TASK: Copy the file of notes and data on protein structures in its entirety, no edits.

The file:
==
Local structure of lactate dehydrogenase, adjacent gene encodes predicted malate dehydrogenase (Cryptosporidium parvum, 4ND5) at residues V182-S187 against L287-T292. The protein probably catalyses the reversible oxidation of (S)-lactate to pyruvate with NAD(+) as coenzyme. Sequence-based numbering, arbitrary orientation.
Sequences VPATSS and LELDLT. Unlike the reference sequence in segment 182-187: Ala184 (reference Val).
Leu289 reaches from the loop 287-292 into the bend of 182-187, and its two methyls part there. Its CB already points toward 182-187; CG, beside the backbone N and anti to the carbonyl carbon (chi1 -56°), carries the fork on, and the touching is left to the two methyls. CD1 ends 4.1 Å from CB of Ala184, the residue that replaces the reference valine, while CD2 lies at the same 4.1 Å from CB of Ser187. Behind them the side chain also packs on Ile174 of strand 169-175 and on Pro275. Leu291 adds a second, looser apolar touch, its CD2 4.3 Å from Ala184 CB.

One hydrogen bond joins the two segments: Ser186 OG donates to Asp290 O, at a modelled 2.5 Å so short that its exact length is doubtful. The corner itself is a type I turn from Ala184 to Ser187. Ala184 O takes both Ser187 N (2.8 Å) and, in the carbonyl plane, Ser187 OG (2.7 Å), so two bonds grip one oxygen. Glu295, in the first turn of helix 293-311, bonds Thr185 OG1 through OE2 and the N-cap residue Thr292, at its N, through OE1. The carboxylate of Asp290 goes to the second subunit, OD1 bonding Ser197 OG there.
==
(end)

Local structure of lactate dehydrogenase, adjacent gene encodes predicted malate dehydrogenase (Cryptosporidium parvum, 4ND5) at residues V182-S187 against L287-T292. The protein probably catalyses the reversible oxidation of (S)-lactate to pyruvate with NAD(+) as coenzyme. Sequence-based numbering, arbitrary orientation.
Sequences VPATSS and LELDLT. Unlike the reference sequence in segment 182-187: Ala184 (reference Val).
Leu289 reaches from the loop 287-292 into the bend of 182-187, and its two methyls part there. Its CB already points toward 182-187; CG, beside the backbone N and anti to the carbonyl carbon (chi1 -56°), carries the fork on, and the touching is left to the two methyls. CD1 ends 4.1 Å from CB of Ala184, the residue that replaces the reference valine, while CD2 lies at the same 4.1 Å from CB of Ser187. Behind them the side chain also packs on Ile174 of strand 169-175 and on Pro275. Leu291 adds a second, looser apolar touch, its CD2 4.3 Å from Ala184 CB.

One hydrogen bond joins the two segments: Ser186 OG donates to Asp290 O, at a modelled 2.5 Å so short that its exact length is doubtful. The corner itself is a type I turn from Ala184 to Ser187. Ala184 O takes both Ser187 N (2.8 Å) and, in the carbonyl plane, Ser187 OG (2.7 Å), so two bonds grip one oxygen. Glu295, in the first turn of helix 293-311, bonds Thr185 OG1 through OE2 and the N-cap residue Thr292, at its N, through OE1. The carboxylate of Asp290 goes to the second subunit, OD1 bonding Ser197 OG there.